Senior Honors Theses

Publication Date

April 2008

School

College of Arts and Sciences

Major

Health Promotion: CHES Track

Primary Subject Area

Health Sciences, Public Health

Keywords

MRSA, Wrestlers, University

Abstract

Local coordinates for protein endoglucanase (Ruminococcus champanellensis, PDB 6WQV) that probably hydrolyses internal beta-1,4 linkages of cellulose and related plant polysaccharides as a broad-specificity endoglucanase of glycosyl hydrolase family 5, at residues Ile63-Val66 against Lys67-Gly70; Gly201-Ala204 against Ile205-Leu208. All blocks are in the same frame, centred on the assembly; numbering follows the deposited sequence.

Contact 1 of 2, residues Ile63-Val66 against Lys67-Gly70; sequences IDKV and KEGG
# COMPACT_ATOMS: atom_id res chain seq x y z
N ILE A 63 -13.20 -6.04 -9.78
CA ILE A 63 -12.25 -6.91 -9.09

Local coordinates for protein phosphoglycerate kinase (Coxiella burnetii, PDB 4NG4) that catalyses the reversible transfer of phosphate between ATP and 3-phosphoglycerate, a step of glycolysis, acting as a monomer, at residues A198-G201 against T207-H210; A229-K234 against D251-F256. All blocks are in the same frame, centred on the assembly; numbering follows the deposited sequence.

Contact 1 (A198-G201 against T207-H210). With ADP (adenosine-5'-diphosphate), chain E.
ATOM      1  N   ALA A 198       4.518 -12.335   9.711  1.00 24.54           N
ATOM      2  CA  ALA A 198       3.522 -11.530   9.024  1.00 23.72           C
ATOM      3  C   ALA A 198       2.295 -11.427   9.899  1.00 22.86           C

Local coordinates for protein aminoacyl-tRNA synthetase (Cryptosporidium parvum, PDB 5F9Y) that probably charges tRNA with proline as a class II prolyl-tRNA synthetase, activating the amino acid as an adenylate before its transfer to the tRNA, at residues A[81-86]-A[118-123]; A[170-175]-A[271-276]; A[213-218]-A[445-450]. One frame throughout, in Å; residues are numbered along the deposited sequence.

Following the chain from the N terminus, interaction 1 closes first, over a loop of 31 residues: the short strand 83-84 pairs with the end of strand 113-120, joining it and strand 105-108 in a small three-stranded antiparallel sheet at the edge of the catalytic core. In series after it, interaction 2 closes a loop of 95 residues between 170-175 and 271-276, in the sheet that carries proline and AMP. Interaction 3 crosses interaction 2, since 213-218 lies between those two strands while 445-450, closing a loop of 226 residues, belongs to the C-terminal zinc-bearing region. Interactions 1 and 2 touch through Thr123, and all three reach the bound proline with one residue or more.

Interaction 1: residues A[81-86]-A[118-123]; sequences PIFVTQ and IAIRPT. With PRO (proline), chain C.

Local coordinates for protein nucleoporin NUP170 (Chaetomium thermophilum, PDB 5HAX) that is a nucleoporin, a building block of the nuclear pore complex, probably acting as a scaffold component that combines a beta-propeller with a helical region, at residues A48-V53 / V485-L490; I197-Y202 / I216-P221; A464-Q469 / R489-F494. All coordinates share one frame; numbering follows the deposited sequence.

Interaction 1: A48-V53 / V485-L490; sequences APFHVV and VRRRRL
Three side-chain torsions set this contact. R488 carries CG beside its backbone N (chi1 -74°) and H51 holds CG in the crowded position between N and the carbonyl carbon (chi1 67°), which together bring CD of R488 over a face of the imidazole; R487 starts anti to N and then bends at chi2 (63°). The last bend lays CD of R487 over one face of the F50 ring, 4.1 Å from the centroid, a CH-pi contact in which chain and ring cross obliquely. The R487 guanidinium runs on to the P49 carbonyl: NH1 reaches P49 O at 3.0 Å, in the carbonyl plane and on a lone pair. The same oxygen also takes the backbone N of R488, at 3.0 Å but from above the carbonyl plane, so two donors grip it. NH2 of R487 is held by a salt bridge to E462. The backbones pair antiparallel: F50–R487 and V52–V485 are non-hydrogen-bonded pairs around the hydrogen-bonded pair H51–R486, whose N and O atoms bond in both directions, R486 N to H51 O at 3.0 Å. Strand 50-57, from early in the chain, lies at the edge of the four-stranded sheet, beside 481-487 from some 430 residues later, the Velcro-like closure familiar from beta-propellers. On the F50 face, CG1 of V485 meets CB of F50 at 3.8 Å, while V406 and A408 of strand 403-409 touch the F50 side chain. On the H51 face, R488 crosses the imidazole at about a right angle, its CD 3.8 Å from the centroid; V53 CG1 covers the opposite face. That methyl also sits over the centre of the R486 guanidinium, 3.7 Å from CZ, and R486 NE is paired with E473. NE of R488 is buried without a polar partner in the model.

Methicillin Resistant Staphylococcus aureus (MRSA) is a growing threat among athletes. With the discovery of antibiotics, many people believed the problems associated with infectious diseases ended, but a new problem of antibiotic resistance has emerged. Mutated forms of bacteria soon developed resistance to antibiotics. A methicillin resistant strain of Staphylococcus aureus referred to as MRSA was first seen in hospitals and is now considered a major source of nosocomial infection. For a number of years non-hospital associated or Community Associated MRSA (CA-MRSA) has been seen among individuals living in crowded settings. Athletes, including wrestlers, have been particularly prone to these infections because of frequent close contact. Researchers presumed that wrestlers’ behavior is responsible for most transmission and spread of MRSA. The relationship between wrestlers’ lifestyle and transmission of MRSA infection was studied at a private Christian University in the Southeastern United States. Twenty-eight wrestlers were given a brief researcher-developed descriptive survey including demographic, quantitative, and open-ended qualitative questions. The resulting data were analyzed using descriptive statistics. The results of this study showed that the majority of wrestlers lack the basic knowledge on personal hygiene and ways to protect themselves from MRSA.

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